Bats, Bees and Larva!
Monday I had the pleasure of attending a breakfast at the Johnny Wilson Farm. It is an event they hold the first Monday of the month for widowed women in the community. It is a great venue for the ladies to fellowship. I was asked some questions that maybe of interest to you.
Question: How can I stop bats from roosting in the eves of my house?
Answer: Closing off entry points with hardware cloth or wire screen stops the bats from gaining access to the inside of the house. Once the bats leave at dusk, close off the access point. Fall is a good time to control bat problems. In the spring there are newborn bats that stay behind in the roost when the parents go out foraging for the night. Closing off the opening will seal in the young bats.
If bats are roosting on the outside of the house, try squirting them with a water hose. This will encourage them to find another roosting location.
Question: Have killer bees been seen in Caldwell County?
Answer: There have been no reports of Africanized bees in Caldwell County. The term “killer bee” is sometimes used to refer to Africanized honey bee (AHB). The AHB look nearly identical to European honey bees. The vein pattern of the wings is used to differentiate European honey bees from the Africanized honey bees (AHB).
Experts believe it is possible for AHB to establish in all parts of North Carolina. North Carolina Department of Agriculture and NC State University are trying to prevent AHB from becoming established in the State. There are inspectors in Wilmington and Morehead City looking exotic insects arriving at these ports. In addition, both ports are declared as “bee-free” zones. Trap nests have been established to attract any bee swarms. All bees are destroyed and examined to determine if they were Africanized.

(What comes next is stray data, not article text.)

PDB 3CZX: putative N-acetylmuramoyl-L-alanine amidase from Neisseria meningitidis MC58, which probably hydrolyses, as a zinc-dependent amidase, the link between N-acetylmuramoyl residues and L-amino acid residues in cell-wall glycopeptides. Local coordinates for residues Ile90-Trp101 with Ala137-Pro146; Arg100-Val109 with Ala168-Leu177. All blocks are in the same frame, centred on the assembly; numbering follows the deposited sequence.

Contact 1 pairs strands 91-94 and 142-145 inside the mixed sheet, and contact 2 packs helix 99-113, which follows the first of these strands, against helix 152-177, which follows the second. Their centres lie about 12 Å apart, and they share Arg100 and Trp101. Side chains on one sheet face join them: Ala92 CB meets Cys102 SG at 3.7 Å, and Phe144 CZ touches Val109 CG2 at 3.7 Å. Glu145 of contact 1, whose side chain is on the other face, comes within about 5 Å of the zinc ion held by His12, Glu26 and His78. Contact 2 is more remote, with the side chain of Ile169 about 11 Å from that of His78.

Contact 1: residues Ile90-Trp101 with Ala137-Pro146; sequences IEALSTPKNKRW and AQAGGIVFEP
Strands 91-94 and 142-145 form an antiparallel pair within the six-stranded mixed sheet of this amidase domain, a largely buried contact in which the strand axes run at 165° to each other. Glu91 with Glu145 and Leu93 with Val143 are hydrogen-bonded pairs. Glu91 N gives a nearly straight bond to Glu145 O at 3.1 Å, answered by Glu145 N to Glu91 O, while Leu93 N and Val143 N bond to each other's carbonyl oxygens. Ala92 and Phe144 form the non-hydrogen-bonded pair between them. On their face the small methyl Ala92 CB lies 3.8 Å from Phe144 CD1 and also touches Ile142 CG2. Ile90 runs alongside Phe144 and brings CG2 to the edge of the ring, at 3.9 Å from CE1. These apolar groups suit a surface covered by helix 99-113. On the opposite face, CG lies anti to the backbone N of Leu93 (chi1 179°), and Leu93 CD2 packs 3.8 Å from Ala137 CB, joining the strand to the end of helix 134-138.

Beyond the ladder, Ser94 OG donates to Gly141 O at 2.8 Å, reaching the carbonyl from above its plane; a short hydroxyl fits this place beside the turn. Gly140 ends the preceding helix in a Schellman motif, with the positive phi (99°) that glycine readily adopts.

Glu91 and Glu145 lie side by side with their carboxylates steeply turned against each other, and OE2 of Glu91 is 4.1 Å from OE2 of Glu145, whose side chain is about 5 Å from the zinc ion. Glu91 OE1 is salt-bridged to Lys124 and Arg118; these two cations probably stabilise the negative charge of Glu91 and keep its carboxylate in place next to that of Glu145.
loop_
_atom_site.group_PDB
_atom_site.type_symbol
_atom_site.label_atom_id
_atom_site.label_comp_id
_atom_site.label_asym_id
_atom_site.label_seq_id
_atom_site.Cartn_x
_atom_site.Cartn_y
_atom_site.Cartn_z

It is my understanding that this effort has captured two colonies of AHB that come into these ports. For more information about AHB please have a look at our factsheet (http://www.cals.ncsu.edu/entomology/apiculture/pdfs/1.03%20copy.pdf).
Question: (See picture) What are these creatures attacking my pine trees?
Answer: These are redheaded pine sawfly larva (Neodiprion lecontei). These can be a problem in young pine stands. Sawflies build in numbers for a year or two then natural enemies, usually a virus, brings the sawfly numbers back down. The redheaded pine sawflies larva can be found in mid summer to early fall. There are other sawfly species that are active in the spring.
Occasionally sawflies become a problem in young pine stands. Control is sometimes required so the young trees are not killed. The redheaded pine sawfly seems to be a bigger problem in loblolly stands.